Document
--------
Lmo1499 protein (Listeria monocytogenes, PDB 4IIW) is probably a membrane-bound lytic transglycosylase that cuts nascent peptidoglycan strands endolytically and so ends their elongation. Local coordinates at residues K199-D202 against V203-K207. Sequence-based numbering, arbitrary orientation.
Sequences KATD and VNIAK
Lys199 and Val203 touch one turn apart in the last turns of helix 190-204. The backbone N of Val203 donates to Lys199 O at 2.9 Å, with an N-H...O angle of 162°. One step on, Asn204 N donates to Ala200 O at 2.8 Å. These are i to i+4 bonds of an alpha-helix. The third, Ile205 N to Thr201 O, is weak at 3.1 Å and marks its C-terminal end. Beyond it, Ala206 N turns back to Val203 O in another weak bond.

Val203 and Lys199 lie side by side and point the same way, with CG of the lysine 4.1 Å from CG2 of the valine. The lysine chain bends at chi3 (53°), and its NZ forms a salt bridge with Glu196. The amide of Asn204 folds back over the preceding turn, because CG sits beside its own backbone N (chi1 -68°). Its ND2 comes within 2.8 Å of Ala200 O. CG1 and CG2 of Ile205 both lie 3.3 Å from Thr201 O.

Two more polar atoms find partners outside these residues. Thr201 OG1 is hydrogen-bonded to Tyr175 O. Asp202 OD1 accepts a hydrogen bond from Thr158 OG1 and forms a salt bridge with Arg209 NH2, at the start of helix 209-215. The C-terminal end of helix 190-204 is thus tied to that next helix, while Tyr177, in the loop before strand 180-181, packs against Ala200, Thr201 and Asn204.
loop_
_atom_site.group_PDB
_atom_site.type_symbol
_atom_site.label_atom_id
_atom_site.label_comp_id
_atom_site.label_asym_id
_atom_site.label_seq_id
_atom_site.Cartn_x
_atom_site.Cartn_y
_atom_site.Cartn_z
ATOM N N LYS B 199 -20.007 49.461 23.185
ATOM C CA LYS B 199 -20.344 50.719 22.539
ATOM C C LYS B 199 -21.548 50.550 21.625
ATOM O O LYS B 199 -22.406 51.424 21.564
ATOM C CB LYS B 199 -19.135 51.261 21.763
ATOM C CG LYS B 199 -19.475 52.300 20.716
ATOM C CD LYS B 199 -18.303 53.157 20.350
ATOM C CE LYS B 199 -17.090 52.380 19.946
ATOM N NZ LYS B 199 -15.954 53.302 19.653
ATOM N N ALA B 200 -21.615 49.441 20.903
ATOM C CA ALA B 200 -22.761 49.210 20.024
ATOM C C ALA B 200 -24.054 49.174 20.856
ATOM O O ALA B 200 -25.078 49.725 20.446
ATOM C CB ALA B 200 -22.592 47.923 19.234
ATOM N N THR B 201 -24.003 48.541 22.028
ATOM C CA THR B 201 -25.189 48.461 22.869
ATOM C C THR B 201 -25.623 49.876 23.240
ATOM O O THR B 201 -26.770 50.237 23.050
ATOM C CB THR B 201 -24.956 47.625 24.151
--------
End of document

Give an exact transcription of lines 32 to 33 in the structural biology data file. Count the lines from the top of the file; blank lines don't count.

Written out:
ATOM C C THR B 201 -25.623 49.876 23.240
ATOM O O THR B 201 -26.770 50.237 23.050